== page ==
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president won three southern states on the way to the white house. now north carolina is looking less certain to stay in the obama column. don fowler, former chairman of the democratic national committee, says charlotte 2012 is a longterm investment. >> this convention being here will be useful and helpful to north carolina and other southern states. it really is a prospective investment by the democratic party in the south, and i think it will pay off. >> suarez: the mayor of charlotte says his city hosting the convention is a sign the democrats no longer surrender the south to the g.o.p. >> i think it means we're playing offense instead of defense, we're going into territory that republicans have traditionally taken for granted, and we're competing for those votes and i think that's exactly what we ought to be doing. >> suarez: republican vice presidential candidate paul ryan is also in north carolina while the man at the top of the ticket
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has no public schedule. ryan is trying to solidify recent polls here, trending mitt romney's way. this is one of those kinds of elections where a handful of states may make the determination not just of who your next governor is going to be or just who your next president is going to be, but what kind of land your kids will inherit. this is it. we can do this. the point i want to make to you is it is in our control. >> suarez: if the president scratches out another win here, it will be thanks in part to people like gloria goodwood, a cancer survivor who champions health care reform. >> what i do every single weekend is, i go out, i register voters, i'm on the phone calling. i run a data bank, and we are really trying to educate people about healthcare, about problems with the military, about all things. we don't just have a black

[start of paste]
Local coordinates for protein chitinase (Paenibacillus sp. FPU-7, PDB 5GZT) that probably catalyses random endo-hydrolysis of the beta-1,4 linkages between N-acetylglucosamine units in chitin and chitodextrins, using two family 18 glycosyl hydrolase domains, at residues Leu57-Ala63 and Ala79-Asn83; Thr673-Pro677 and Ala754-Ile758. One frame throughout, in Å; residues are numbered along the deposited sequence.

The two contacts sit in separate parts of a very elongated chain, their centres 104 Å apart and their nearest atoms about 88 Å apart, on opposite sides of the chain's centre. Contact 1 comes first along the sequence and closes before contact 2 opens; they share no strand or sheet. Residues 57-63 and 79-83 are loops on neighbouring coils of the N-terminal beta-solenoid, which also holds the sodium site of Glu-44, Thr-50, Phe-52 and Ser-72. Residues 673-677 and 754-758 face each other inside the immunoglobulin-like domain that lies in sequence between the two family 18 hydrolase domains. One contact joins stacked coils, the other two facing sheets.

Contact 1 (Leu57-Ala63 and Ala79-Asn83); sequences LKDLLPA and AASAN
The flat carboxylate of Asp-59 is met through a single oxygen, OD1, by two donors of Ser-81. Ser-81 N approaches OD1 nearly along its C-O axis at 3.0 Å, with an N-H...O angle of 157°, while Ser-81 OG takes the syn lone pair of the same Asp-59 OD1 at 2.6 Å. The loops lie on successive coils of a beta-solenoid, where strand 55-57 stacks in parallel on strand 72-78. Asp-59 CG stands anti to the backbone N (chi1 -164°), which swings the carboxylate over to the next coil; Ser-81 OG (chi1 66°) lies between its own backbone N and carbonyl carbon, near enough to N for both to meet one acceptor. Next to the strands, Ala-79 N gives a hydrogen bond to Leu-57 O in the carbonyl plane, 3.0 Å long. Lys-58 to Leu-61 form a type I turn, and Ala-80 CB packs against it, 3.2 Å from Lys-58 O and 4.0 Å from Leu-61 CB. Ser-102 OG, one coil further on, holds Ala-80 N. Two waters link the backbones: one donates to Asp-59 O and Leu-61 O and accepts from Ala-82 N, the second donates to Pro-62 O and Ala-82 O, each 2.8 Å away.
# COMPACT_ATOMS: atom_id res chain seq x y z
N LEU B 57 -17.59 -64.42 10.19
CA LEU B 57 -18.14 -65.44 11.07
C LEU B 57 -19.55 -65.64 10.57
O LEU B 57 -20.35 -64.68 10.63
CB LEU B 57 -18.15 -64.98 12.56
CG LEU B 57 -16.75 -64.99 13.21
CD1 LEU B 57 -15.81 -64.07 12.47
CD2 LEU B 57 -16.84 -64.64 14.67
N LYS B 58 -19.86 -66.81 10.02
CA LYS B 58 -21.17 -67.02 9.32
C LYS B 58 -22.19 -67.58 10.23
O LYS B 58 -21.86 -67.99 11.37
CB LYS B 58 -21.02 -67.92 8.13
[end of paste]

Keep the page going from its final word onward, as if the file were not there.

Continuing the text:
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president; we have a president of the united states. that's a people president. >> suarez: not all the people are happy. occupy protesters, joined by a big coalition of other pressure groups, took to the streets of charlotte, accompanied by a like number of police and reporters to bring their complaints to the convention about the president's lack of action on immigration, climate change, on bailing out the banks while millions lost their homes, since the president took office, william albritton says he's working harder for less money. >> i'm working at a warehouse now and i have a side job doing landscaping for a company, but i'm probably working 60 hours a week and i make right around $400 a week, before i was 40 hours a week and making $400. >> suarez: many of the protestors said there isn't much